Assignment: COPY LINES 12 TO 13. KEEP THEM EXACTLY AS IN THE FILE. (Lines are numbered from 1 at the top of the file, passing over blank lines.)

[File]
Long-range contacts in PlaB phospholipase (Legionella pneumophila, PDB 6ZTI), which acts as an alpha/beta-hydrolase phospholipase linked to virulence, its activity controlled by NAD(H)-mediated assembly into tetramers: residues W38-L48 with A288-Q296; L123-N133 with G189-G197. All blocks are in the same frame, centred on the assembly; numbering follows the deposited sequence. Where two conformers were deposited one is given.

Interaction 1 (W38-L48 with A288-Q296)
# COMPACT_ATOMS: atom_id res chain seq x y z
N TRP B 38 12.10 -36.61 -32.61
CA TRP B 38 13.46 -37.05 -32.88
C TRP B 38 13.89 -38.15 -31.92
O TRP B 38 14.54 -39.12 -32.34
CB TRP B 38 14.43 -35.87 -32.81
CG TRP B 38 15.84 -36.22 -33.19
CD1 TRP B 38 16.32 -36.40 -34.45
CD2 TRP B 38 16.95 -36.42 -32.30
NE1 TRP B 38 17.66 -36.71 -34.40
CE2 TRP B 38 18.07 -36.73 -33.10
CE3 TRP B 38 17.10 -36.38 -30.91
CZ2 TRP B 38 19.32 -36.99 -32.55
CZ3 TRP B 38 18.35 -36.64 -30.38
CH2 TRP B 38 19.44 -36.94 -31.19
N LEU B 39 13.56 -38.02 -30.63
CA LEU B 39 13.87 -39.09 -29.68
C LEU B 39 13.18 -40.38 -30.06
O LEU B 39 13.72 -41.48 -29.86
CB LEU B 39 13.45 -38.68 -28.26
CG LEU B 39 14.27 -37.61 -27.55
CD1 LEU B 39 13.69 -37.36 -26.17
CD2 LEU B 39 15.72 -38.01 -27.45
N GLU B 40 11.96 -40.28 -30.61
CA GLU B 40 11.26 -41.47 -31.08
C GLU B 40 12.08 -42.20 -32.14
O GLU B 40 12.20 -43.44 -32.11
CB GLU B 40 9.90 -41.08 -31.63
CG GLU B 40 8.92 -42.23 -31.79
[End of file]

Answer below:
NE1 TRP B 38 17.66 -36.71 -34.40
CE2 TRP B 38 18.07 -36.73 -33.10